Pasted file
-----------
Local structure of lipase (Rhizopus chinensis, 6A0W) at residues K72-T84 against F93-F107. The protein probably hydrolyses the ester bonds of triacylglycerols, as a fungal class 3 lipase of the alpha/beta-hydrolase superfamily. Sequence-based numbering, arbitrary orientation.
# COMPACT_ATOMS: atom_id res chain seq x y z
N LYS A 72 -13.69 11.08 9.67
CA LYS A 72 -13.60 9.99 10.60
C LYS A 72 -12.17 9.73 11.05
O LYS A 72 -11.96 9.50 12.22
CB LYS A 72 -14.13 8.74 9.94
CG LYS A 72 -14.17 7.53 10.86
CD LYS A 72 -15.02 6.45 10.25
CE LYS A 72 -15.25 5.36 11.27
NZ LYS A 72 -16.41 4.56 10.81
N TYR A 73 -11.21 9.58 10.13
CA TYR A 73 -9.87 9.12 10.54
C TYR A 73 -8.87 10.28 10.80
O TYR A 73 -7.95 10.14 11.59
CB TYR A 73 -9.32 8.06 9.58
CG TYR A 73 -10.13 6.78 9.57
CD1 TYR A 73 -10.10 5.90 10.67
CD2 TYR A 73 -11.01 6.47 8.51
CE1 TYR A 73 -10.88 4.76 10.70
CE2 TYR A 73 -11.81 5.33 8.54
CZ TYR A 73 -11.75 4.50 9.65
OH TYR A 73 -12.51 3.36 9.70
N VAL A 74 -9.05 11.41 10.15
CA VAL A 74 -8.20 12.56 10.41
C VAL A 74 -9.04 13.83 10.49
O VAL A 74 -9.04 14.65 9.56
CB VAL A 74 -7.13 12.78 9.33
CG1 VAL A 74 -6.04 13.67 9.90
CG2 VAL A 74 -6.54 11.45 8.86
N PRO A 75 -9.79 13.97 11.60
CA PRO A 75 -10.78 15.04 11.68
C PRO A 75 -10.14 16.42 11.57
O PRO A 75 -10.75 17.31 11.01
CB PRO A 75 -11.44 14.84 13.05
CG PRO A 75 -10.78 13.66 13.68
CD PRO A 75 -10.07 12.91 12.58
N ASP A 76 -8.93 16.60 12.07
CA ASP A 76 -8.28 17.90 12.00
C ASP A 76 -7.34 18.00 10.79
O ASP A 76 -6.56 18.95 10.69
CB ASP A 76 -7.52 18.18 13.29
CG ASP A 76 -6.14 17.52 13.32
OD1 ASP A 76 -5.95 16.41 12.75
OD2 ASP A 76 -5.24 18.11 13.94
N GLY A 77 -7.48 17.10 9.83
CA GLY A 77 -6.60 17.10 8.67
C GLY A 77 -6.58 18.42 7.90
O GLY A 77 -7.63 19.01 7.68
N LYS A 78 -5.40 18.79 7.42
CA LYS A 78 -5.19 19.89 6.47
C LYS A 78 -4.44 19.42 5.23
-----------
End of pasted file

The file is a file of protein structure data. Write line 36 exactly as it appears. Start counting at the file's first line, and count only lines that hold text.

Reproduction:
CG PRO A 75 -10.78 13.66 13.68